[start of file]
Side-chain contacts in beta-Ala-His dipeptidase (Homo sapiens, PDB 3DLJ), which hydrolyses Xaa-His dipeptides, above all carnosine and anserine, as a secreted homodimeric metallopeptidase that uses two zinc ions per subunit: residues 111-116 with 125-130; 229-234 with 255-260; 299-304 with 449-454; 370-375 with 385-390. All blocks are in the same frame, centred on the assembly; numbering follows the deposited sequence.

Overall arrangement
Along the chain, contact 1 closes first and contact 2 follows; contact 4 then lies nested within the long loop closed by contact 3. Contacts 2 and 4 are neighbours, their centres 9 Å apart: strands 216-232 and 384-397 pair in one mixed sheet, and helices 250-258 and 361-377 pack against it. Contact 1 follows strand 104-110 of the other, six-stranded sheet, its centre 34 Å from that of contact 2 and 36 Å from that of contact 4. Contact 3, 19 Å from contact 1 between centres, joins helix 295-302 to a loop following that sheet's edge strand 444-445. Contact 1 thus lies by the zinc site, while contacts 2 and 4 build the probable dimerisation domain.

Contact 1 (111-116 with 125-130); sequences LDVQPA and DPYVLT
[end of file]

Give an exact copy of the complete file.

Side-chain contacts in beta-Ala-His dipeptidase (Homo sapiens, PDB 3DLJ), which hydrolyses Xaa-His dipeptides, above all carnosine and anserine, as a secreted homodimeric metallopeptidase that uses two zinc ions per subunit: residues 111-116 with 125-130; 229-234 with 255-260; 299-304 with 449-454; 370-375 with 385-390. All blocks are in the same frame, centred on the assembly; numbering follows the deposited sequence.

Overall arrangement
Along the chain, contact 1 closes first and contact 2 follows; contact 4 then lies nested within the long loop closed by contact 3. Contacts 2 and 4 are neighbours, their centres 9 Å apart: strands 216-232 and 384-397 pair in one mixed sheet, and helices 250-258 and 361-377 pack against it. Contact 1 follows strand 104-110 of the other, six-stranded sheet, its centre 34 Å from that of contact 2 and 36 Å from that of contact 4. Contact 3, 19 Å from contact 1 between centres, joins helix 295-302 to a loop following that sheet's edge strand 444-445. Contact 1 thus lies by the zinc site, while contacts 2 and 4 build the probable dimerisation domain.

Contact 1 (111-116 with 125-130); sequences LDVQPA and DPYVLT